Graves v. PJ Taggares Co.

Annotate this Case

94 Wn.2d 298 (1980)

616 P.2d 1223

JAMES C. GRAVES, Petitioner, v. P.J. TAGGARES CO., Respondent.

No. 46800.

The Supreme Court of Washington, En Banc.

September 18, 1980.

*299 John E. Calbom, for petitioner.

Reed, McClure, Moceri & Thonn, P.S., by William R. Hickman, for respondent.

BRACHTENBACH, J.

How far may an attorney go in making stipulations or concessions on behalf of his client without that client's express or implicit knowledge, approval or acquiescence? Broadly stated, that is the question in this case.

An intersection collision between two trucks resulted in injuries to one driver, plaintiff Graves, and death of the other driver Rodriguez. Plaintiff sued a number of persons including defendant Taggares. A claim of $850,000 against defendant was based on an allegation that the deceased driver was an employee of defendant Taggares.

We sketch the facts here; details later. Defendant Taggares' insurance company retained Spokane attorney Brian B. Kennedy to represent its insured. He filed a notice of appearance and other pleadings. Ultimately a summary *300 judgment was entered holding that the deceased driver was an employee or agent of defendant Taggares.

The case was set for jury trial; defendant attorney Kennedy wanted a continuance. The jury demand was withdrawn; a number of stipulations made. A nonjury trial was held. The court awarded plaintiff $131,200. The defendant Taggares and its insurer were unaware of these events until the insurer was garnished.

After change of counsel, defendant Taggares moved to vacate both the summary judgment and the ultimate judgment. The motion was denied. Appeals were taken. The Court of Appeals remanded for a jury trial on damages. Graves v. P.J. Taggares Co., 25 Wn. App. 118, 605 P.2d 348 (1980). We too remand for trial, but on a broader base.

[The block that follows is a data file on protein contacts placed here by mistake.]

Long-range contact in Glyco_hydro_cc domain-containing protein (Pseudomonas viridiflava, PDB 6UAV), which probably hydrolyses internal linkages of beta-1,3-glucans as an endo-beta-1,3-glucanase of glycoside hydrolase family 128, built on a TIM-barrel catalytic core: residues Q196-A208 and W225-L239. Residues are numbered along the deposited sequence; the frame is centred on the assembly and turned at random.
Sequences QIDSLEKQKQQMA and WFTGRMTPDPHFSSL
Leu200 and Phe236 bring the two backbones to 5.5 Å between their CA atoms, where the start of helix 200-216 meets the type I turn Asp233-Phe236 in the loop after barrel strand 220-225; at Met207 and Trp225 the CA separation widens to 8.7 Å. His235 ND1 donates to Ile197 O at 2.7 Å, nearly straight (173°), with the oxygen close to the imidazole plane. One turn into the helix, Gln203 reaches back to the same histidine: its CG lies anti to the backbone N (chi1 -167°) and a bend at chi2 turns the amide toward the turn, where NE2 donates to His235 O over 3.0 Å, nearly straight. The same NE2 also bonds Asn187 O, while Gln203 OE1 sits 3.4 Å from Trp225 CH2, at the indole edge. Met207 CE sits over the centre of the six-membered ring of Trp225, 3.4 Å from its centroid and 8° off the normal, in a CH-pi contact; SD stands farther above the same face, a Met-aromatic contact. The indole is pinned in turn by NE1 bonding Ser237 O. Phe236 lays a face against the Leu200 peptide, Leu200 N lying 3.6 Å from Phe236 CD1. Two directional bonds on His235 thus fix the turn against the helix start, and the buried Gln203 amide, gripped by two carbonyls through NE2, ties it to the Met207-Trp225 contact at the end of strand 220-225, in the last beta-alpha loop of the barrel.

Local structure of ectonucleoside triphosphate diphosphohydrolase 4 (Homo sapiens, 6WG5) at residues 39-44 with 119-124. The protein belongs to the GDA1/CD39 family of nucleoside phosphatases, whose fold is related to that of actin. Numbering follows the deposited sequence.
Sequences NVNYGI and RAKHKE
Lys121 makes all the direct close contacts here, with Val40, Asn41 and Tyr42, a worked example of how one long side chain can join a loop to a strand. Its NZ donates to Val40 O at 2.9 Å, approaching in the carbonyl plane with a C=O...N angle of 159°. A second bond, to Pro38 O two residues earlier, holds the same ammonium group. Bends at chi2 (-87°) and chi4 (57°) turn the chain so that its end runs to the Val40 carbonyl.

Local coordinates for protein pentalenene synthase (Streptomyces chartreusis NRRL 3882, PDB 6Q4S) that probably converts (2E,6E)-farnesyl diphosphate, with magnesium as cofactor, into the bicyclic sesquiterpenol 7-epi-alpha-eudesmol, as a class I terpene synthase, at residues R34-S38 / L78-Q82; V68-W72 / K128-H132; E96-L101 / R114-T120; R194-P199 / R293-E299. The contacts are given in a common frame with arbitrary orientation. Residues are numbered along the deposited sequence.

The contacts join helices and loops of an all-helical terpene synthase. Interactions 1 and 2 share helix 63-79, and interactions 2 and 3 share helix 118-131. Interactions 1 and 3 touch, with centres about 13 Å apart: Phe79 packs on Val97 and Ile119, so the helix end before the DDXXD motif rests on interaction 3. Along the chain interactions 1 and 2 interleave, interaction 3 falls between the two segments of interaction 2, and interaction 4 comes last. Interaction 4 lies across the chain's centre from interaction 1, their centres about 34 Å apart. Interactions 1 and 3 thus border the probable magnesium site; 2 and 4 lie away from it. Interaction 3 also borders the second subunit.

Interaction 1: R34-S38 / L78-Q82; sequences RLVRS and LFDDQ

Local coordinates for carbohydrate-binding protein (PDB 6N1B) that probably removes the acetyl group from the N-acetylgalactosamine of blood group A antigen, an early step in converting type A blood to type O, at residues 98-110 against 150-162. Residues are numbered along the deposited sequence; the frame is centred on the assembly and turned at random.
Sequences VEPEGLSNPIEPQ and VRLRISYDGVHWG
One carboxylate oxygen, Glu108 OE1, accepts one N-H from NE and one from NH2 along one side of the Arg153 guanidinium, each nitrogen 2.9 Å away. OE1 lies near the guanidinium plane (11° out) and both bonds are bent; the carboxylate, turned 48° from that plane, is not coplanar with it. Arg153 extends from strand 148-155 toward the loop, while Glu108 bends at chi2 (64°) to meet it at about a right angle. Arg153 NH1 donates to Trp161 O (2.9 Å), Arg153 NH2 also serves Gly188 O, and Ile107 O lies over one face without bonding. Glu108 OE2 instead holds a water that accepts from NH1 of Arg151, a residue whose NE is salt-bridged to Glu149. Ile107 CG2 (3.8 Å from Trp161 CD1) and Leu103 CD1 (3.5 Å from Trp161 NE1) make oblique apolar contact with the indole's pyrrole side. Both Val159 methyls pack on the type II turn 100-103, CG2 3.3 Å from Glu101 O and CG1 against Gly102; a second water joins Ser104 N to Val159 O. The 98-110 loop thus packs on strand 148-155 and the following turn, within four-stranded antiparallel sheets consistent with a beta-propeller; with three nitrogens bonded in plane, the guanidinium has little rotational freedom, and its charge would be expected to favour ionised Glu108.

To put this case in the stark reality of what the defense attorney did or did not do, we summarize these elements of this case:

1. Liability of the insured, Taggares, was dependent upon a relationship with the deceased driver which would impose legal liability.

a. Plaintiff moved for summary judgment on this issue. Defendant's attorney filed nothing and did not appear although he called the trial judge on the day of argument, apparently ex parte, and raised some legal issue about which his deposition is extremely vague. b. Defendant's attorney did not advise his client or its insured of the summary judgment motion. c. Defendant's attorney did not advise his client or its insured of the granting of the summary judgment on this critical issue.

2. Defendant's attorney, faced with an $850,000 prayer, with primary coverage of $100,000 and an excess carrier, did not depose plaintiff.

3. Defendant's attorney did not advise client or carrier of the trial date.

4. Defendant's attorney did not advise client or carrier of necessity of (because he claimed on date set for jury trial *301 that he was unprepared), conditions of, or granting of continuance.

5. At trial to court, defendant's attorney presented no evidence, legal or medical, in what was essentially a low back injury case.

6. Defendant's attorney did not advise client or carrier of memorandum opinion of trial court awarding plaintiff $131,200 damages.

7. Defendant's attorney did not advise client or carrier of the entry of findings of fact, conclusions of law and judgment in accordance with the memorandum opinion.

Such a course of events is extraordinary to say the least. To do all of that without knowledge, authority or acquiescence is even more startling.

The question then is what we do about it. We have in every case a complex set of relationships. A lawyer may have carte blanche authority or virtually none. A client may be highly sophisticated and appreciate fully the alternatives and risks or may be totally ignorant of the significance of any tactical move. When primary insurance companies and excess carriers are involved, there are significant and sometimes subtle, sometimes direct potential conflicts.

As a practical matter, opposing counsel, absent knowledge of the propensities of his opponent, must grant certain trust. The trial court should not have to be provided with written authority by the client or its insurer for every representation made by counsel. After all, those before the court are officers of the court.

From these events and relationships, three questions emerge. First, was the summary judgment on vicarious liability properly granted? Second, what is the extent of the attorney's authority and how does it factually align with this case? Third, what costs are to be imposed when vacating a judgment?